Dora the Explorer, eponymous Latina star of the animated Nickelodeon series, is a bilingual problem solver who confidently traverses unknown territory in every episode. In “City of Lost Toys,” a typical episode, Dora sets out to find her missing teddy bear, Osito, and other toys her friends have lost. She’s helped along the way by her sidekick (a monkey named Boots), her trusty map, and a group of magical stars she and Boots catch. The first landmark Dora reaches on her journey is a Mesoamerican-style pyramid where she must complete basic counting and arithmetic problems.
When I think back on my own childhood, I find that my memories are sepia-toned, by which I do not mean that I am especially nostalgic, but, rather, that I grew up in the 1970s, and brown was hot. Yellow, too. Those two colors comprised the entire palette of the complete Little Tikes line and many other elements of my visual universe. Everything else was red, green, or blue. All little kids had pageboy haircuts, and boys and girls wore the same Garanimals and played with the same Legos.
Not long ago, homeschooling was thought of as the domain of hippie earth mothers letting their kids “do their own thing” or creationist Christians shielding their kids from monkey science and premarital sex. As recently as 1980, homeschooling was illegal in 30 states. Despite the fact that such figures as Abraham Lincoln, Margaret Atwood, Sandra Day O’Connor, and, um, Jennifer Love Hewitt were products of a home education, the practice is still often seen as strange and even detrimental.
When she was presented with the state of Arkansas’s Young Mother of the Year award in April 2004, Michelle Duggar was 37 years old and seven months pregnant. A USA Today profile on the award ceremony noted her current reproductive status by describing with notable amusement how she “waddled” into the Capitol building to accept the honor.
Hold on—a USA Today profile? Of a stay-at-home mother receiving an award in Little Rock? No offense to the great state of Arkansas, but surely there must be more to the story. And there is: 14 other children, to be precise.
With all the world in strife, one might think the moms of New York would cut each other some slack.... That motherhood, in short, would serve as a safe house where civility and mutual respect rule. Think again. Motherhood, for all its well-documented joys, has become a flash point for envy, resentment, and guilt.
—Ralph Gardner Jr., “Mom vs. Mom,” New York, October 21, 2002
"One might think,” in other words, that mothers could comport themselves in a more seemly manner. Because if we don’t get ourselves under control, we’re going to explode.
It didn’t matter that the outcome was predictable, that Beth Hogan would invariably be crowned Miss America. We competed fiercely, as if we expected to win. A year earlier, when we were in fifth grade, we held séances, but now we staged beauty pageants as if our lives depended on it, as many as four or five a night.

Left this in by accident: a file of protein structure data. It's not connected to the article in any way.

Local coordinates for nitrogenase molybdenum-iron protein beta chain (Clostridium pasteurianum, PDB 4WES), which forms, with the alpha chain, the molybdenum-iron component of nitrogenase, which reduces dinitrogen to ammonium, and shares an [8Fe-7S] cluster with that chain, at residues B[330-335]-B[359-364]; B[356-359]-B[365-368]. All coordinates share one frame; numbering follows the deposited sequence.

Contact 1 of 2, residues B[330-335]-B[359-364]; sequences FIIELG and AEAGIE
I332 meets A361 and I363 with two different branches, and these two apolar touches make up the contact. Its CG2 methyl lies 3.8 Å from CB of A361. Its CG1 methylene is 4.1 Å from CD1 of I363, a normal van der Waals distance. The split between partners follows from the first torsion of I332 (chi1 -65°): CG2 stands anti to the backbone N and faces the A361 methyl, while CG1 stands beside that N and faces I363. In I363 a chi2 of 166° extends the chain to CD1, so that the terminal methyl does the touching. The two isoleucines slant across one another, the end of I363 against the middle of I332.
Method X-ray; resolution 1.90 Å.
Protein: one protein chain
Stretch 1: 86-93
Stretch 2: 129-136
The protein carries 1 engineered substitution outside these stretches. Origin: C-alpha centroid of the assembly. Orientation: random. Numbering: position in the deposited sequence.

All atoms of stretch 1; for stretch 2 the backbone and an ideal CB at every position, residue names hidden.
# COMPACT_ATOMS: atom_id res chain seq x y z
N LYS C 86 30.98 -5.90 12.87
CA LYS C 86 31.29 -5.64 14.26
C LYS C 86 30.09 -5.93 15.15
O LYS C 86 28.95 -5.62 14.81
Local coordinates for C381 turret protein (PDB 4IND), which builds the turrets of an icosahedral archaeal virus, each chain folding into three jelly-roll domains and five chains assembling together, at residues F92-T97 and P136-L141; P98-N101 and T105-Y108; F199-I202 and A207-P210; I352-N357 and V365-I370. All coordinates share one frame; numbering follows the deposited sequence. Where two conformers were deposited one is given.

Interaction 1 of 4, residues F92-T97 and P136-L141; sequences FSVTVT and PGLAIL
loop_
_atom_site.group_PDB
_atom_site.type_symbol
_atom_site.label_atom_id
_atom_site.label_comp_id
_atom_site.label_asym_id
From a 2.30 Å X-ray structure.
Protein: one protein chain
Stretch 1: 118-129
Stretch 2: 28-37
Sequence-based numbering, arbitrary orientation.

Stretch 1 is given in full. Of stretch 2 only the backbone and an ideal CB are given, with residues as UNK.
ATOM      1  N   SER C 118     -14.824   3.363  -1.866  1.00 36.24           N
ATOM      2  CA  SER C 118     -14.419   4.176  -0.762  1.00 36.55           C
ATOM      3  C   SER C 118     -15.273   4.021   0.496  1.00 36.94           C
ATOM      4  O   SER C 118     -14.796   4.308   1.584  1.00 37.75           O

The year my oldest daughter turned 4, her little sister was born, and that spring, in desperation, I let her play more or less unsupervised in the neighbors’ yard. When I came up for air from the endless diaper changes and nursing sessions, I’d catch a glimpse of her through the family-room window. Sweaty, dirty, and wild-eyed, she ran behind the neighbors’ pack of crazy, good-natured, and mostly unsupervised boys.
In this era of social conservatism, the so-called mommy wars, and renewed cultural clashes about gender, work, and “family values,” it’s hardly surprising that nanny narratives are making a comeback. Faster than you can say “supercalifragilisticexpialidocious,” nannies have popped up in movies (Uptown Girls) and bestselling novels (The Nanny Diaries, I Don’t Know How She Does It), as characters on tv shows (Friends, Kevin Hill, Desperate Housewives), and even as a subgenre of reality tv (Nanny 911, Supernanny).
When the curtain rose at the London premiere of the play Peter Pan in 1904, it unveiled a drama of flying children, fairies, and pirates that would soon become a classic—and inspire countless spin-offs, adaptations, and reinterpretations. On the cinematic side, these began with the 1924 silent-film version of the play, starring Anna May Wong as Tiger Lily. Disney’s animated Peter Pan (1953) has been described as “ageless” (though one wonders if critics took note of the decidedly dated, stereotypical depiction of Native Americans), while Steven Spielberg’s Hook (1991) told the story of a grown-up Peter’s transformation into a mature father.